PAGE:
Friday, June 27, 2014

Angels Among Us

Part of my blog inertia is due to the fact that in a little over two weeks, Wil will turn 18. I have been in a huge funk over this for quite some time, fear and dread dating back to 2012, at least. I don't want to apply for SSI, Medicaid, or brokerage services. I don't want to hire an attorney and basically sue Wil for guardianship, so that the day after he's 18, I will do the exact same thing as I've done the last 18 years, which is to say, pretty much everything.

"The reason guardianship is such a big deal," our attorney told us, to the tune of $400/hour, "is because people have abused it. The laws are set up to protect people. Second only to being incarcerated, guardianship strips an individual of his/her civil liberties."

I'm all for protecting the most vulnerable population. I'm all for civil liberties. I'm all for everything I'm supposed to be all for, but key-rist, arranging to have your "adult" child served papers, being vetted to prove you are not out for their "money," paying through the nose and filling out reams of paper, is just not my idea of a good time.

I could go on and on about the bureaucracy of the government, the endless red tape and tail-chasing, but you probably already know all you need to know about that. What I will tell you about, instead, is about the angels among us.

I called to schedule an 18-year well-check with Wil's doctor. I was greeted on the phone by such a competent and kind woman, whom arranged to speak to Wil to get his verbal OK, that I could speak in his behalf until the guardianship paperwork came through. She was sensitive. She was efficient. It was, dare I say, easy.

Fueled by the success of that phone call, I called Aging and Disabilities Services to have a couple questions answered. Got voicemail, left a message, did not expect to hear back. Lo and behold, Michelle called back, was gracious, full of helpful information, then later called me back again because she thought of something she forgot to tell me, that might be helpful. It was.

Feeling like I was on a roll, I pushed it further. I called Social Security to get an appointment. Yes, I was on hold for a full hour, and I heard the automated message no fewer than 60 times, but I had a cold beer and several days' worth of Facebook to catch up on, so all was not lost. Once a live person came on, she, too, was amazingly knowledgeable and helpful. Extremely.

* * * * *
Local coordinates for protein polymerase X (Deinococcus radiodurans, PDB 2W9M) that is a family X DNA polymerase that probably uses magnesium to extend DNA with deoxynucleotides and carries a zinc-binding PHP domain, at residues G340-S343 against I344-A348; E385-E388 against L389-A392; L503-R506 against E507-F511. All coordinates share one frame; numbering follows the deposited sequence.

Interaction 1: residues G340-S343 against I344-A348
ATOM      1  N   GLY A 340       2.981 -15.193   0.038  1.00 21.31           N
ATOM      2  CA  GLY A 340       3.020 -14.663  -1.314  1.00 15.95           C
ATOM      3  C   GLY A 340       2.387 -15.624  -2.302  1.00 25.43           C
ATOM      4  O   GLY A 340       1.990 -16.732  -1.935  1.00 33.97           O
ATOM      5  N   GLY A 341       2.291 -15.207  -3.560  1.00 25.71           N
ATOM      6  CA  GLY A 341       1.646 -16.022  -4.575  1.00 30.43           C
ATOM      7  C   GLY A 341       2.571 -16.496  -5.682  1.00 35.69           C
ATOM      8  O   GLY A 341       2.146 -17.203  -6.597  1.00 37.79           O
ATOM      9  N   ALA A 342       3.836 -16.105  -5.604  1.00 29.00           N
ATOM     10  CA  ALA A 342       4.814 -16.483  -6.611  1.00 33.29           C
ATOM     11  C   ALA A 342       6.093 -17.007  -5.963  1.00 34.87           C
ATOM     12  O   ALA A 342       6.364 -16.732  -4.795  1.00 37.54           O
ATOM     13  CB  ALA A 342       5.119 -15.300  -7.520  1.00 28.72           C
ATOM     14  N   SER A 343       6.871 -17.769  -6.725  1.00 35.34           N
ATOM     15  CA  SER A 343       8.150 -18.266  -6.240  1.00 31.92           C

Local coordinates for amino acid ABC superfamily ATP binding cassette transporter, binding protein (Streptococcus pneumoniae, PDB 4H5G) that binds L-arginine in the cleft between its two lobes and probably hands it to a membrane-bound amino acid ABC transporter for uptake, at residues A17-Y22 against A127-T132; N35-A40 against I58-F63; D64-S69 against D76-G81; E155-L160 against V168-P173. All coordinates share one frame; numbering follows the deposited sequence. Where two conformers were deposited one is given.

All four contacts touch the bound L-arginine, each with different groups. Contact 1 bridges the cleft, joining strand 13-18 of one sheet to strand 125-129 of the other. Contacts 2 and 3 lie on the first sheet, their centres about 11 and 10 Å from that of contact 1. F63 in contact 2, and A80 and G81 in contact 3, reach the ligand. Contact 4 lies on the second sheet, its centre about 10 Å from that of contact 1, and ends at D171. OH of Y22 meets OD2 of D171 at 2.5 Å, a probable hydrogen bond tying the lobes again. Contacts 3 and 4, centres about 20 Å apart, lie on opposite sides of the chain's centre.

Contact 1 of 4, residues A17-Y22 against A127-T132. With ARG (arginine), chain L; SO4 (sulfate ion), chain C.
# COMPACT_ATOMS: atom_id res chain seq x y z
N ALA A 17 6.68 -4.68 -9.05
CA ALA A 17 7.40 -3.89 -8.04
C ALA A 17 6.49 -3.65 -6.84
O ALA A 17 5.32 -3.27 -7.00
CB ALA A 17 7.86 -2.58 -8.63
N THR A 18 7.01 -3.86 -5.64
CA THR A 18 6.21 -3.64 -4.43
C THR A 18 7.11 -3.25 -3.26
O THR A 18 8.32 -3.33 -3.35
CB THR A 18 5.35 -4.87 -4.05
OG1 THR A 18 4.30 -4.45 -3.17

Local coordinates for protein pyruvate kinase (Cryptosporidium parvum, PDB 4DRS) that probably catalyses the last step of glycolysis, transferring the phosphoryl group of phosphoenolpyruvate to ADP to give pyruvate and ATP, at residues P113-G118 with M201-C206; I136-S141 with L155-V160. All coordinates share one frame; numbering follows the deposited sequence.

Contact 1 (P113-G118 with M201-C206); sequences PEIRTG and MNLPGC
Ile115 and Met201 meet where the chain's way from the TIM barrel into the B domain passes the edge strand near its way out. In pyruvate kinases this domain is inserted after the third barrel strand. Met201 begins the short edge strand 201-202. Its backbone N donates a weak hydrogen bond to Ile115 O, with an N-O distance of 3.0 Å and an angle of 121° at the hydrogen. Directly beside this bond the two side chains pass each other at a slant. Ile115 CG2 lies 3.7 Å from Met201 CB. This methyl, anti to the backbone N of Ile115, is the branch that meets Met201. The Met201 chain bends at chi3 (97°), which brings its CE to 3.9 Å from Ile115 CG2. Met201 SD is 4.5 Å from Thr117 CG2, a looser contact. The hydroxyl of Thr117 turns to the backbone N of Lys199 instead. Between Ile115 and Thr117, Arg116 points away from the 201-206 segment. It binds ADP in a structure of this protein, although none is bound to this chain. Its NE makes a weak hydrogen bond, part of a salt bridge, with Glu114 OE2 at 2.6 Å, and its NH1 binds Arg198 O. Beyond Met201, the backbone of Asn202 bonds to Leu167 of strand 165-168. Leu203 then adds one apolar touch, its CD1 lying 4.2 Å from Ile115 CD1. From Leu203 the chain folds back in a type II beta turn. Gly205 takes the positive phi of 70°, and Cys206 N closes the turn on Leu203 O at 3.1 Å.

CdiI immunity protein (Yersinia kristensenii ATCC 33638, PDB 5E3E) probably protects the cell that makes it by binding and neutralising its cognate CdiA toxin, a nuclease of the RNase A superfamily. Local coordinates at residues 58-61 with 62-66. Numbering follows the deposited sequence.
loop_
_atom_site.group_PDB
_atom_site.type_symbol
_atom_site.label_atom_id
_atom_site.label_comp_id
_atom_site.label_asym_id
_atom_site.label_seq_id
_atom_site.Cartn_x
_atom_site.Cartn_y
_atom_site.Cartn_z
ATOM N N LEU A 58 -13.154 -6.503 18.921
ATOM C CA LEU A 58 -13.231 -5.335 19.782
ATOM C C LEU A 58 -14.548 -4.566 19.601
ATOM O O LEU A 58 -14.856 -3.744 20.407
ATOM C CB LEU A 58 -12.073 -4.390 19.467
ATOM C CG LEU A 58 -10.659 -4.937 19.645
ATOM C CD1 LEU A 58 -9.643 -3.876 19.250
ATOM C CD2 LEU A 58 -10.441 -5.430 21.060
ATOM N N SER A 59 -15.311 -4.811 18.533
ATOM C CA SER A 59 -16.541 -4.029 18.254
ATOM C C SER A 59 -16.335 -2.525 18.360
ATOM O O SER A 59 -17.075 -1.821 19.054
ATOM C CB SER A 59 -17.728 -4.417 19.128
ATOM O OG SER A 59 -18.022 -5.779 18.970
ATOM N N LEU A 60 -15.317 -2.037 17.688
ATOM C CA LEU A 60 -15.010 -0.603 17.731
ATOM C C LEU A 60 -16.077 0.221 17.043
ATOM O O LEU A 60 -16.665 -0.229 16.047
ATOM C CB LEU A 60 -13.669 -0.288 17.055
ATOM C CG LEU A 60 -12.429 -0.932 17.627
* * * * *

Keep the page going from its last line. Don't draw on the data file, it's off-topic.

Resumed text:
The next day, feeling like we couldn't lose, I took Wil into the bank to do some necessary things prior to him turning 18. He was cooperative, and the teller was amazing. Turns out we needed to fill out quite a bit of paperwork. "Why don't you go across the street and get frozen yogurt. I'll fill it out for you." We did just that. We sat in the sun and enjoyed a lovely treat, and when we went back, the paperwork was complete.

There is no getting around the brutal maze of a disabled child becoming a disabled adult, but there is a way through, and that is with the help of many, many angels, both seen and unseen. And to all of you out there praying for us, thank you, those prayers are felt and much appreciated.



Elizabeth said...

I'm glad to see that you're poking your head through the proverbial sand. Onward -- there's life after eighteen! said...

Oh Care.

I'm sorry this time has been so difficult. And I'm happy there are angels to help and that you acknowledge them.

And not enough can be made of all that time on the phone, when you are not a phone girl. Take an A for all of it. And a breath.


Laurie Harper said...

Bless each one of those who was gracious, kind, efficient, and helpful. You really needed that.

lily cedar said...

I believe there are angels sitting on your son's shoulders, and I am thankful. I'm glad it's going well.